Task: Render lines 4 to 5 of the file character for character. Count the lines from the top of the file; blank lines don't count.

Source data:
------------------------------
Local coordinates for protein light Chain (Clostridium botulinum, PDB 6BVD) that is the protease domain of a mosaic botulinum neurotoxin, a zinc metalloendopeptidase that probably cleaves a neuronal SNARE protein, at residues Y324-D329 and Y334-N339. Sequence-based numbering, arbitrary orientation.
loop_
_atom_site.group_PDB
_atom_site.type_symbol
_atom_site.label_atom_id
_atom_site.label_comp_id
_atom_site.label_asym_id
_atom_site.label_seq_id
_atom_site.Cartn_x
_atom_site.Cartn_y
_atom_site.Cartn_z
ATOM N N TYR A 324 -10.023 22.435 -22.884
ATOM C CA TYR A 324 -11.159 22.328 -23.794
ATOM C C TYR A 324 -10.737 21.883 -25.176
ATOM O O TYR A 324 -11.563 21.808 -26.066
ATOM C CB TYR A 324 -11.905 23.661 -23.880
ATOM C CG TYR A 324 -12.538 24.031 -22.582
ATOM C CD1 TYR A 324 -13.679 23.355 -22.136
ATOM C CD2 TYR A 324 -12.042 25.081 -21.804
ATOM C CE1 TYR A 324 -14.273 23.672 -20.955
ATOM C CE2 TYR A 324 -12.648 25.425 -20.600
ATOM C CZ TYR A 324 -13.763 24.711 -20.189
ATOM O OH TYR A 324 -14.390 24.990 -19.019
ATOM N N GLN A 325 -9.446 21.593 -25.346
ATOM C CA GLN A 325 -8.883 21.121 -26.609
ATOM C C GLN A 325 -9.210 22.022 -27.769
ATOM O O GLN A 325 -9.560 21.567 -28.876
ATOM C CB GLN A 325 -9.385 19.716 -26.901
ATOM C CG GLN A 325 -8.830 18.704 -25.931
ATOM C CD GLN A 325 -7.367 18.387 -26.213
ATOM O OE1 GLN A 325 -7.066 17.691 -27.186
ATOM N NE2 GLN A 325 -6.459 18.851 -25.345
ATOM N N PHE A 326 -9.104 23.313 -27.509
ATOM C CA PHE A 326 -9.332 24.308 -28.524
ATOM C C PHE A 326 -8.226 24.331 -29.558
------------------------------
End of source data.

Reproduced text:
_atom_site.type_symbol
_atom_site.label_atom_id